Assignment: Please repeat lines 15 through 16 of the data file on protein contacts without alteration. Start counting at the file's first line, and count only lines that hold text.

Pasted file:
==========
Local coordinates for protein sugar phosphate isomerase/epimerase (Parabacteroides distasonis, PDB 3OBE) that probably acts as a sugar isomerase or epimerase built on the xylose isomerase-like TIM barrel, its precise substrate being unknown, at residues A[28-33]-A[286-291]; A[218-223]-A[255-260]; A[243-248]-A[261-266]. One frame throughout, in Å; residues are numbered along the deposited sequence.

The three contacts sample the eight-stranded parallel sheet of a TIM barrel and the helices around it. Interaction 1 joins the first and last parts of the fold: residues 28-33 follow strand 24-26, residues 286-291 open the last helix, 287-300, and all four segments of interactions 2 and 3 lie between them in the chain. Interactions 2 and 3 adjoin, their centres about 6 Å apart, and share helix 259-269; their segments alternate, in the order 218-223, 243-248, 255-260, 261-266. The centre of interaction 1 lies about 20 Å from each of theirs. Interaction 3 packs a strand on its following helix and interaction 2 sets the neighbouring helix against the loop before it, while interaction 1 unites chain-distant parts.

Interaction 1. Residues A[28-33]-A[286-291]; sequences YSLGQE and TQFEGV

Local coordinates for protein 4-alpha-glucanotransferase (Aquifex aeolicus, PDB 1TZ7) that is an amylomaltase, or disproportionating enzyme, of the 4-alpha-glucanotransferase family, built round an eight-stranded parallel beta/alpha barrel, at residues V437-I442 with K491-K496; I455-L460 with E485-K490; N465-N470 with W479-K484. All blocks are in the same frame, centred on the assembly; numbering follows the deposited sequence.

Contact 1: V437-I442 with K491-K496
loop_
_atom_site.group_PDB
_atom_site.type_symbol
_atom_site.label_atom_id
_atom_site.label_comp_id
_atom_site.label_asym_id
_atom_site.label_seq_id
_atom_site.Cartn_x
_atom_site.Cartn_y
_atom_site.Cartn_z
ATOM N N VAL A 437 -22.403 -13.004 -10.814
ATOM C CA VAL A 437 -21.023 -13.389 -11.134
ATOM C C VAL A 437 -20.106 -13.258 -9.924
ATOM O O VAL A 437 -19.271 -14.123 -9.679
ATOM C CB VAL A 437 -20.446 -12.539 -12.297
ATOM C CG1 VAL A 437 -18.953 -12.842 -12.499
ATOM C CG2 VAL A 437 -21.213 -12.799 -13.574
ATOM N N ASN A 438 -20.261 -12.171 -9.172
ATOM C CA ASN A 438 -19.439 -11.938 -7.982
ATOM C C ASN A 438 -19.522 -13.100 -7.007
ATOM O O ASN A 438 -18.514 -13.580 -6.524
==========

_atom_site.Cartn_z
ATOM N N VAL A 437 -22.403 -13.004 -10.814